The plugin API for Vim is complex and constrained. It is one of the core issues of Vim. NeoVim's plugin architecture is far superior to Vim's. Because NeoVim supports Lua programming language as well. On the other hand, NeoVim has numerous sets of plugins that are admiringly powerful and not compatible with Vim.

Furthermore, the remote plugin architecture and number of plugin managers available to use with NeoVim rank it top over Vim.

3. Directory Structure

The location of Vim's settings and plugin files is hard coded. The /.vim directory is usually where it is.

NeoVim adheres to the requirements of the XDG Base Directory. The directory designated by the XDG CONFIG HOME environment variable is where programs that adhere to this specification save their configuration files. It typically directs users to the /.config directory as a standard. That's why NeoVim is highly configurable.

4. Community Support

Although both Vim and Neovim are open-sourced applications and are available on GitHub, their development processes differ significantly. A community of developers frequently supports and collaborates on developing large open-source projects.

NeoVim is now more of a community-driven project, and a variety of people continue to contribute.

Compared to Vim, the user and developer bases are somewhat tiny, yet the project is still actively expanding.

5. Extensibility

Vim has been around for much longer than Neovim, a very new development. A period when the importance of modular and extensible code was low. Vim's core is more complicated and interwoven, making it challenging to add additional features.

Neo-Vim did not commit the same error. Neo-vim is very expandable and modular, as you would expect from a contemporary piece of software.

6. Maturity

NeoVim is a fork of vim where it inherits all the features from Vim. Vim version 9.0 is already released and the NeoVim stands at 0.7 version.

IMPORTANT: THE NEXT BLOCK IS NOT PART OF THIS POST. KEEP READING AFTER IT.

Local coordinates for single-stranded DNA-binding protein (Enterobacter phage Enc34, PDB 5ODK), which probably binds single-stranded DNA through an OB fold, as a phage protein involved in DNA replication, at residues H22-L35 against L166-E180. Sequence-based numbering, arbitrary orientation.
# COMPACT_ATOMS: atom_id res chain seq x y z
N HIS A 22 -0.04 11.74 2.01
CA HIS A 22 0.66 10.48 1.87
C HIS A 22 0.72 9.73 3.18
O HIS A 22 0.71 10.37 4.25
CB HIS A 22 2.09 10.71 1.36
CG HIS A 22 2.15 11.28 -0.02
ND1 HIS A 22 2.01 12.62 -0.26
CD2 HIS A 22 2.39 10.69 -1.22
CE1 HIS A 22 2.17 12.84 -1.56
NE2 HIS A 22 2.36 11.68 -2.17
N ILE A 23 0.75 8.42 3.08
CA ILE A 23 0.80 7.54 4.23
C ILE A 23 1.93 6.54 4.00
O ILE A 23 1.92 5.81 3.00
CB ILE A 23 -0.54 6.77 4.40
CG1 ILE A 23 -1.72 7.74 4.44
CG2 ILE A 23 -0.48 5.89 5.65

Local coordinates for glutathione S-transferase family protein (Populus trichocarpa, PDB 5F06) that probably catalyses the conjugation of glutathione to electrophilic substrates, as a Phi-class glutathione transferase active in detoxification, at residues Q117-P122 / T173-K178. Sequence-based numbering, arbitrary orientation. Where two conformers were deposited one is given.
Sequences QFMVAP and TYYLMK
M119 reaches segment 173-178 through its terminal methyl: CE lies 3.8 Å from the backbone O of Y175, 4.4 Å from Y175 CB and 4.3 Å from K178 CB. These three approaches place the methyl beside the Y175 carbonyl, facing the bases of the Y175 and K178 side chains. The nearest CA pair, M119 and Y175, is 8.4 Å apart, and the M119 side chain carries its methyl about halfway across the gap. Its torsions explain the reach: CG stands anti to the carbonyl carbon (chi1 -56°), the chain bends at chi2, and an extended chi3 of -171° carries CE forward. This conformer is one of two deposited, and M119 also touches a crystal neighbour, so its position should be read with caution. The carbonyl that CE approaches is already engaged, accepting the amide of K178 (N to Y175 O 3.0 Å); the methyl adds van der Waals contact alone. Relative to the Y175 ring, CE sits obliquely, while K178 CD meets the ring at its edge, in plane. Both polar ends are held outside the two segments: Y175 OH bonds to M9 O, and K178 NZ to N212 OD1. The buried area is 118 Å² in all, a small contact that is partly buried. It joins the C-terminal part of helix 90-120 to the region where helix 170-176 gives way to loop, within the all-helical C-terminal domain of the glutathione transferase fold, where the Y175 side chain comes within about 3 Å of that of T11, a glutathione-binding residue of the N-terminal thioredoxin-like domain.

NeoVim is a lot more improved than Vim in maintainability, plugin system, and customizability aspects. It is an actively expanding project.

7. Look and Feel

Both Vim and Neovim consist of a Tangible User Interface. In addition, NeoVim supports a terminal window next to the code editor. Furthermore, NeoVim comes with Oni GUI which is very powerful.

Vim Features

Incredible power

Vim is a lightweight terminal native and minimalist text editor with a low memory footprint. So, it is incredibly fast than most of the other text editors out there. Vim is a highly configurable text editor that stores its configuration in a simple text file. Furthermore, it is highly command-centric that facilitates users to perform complex tasks with just a few commands. With the support of various plugins, its functionality can be enhanced in a great manner. In addition, the Vim editor supports multiple windows, tabs, and buffers with command record and play features as well.

Syntax highlighting

Vim editor is utilized by most system administrators and software developers to write their scripts in different programming languages. The Vim editor has impressive support for syntax highlighting by default that makes programmers' life easy. Upon opening a file, in command(normal) mode, the following commands can be issued to enable or disable the syntax highlighting feature.

Commands are easy to Memorize

Regular Vim commands are simple to memorize. I for insert, d for delete, and q for quit are simpler to remember. Navigation in files is generally done by utilizing arrow keys. The O key generates a new line, the U key for undo, and the Q key for exit from the program when no modifications have been made. When certain modifications are added, use the q! Command. Here are some widely used key bindings in Vim.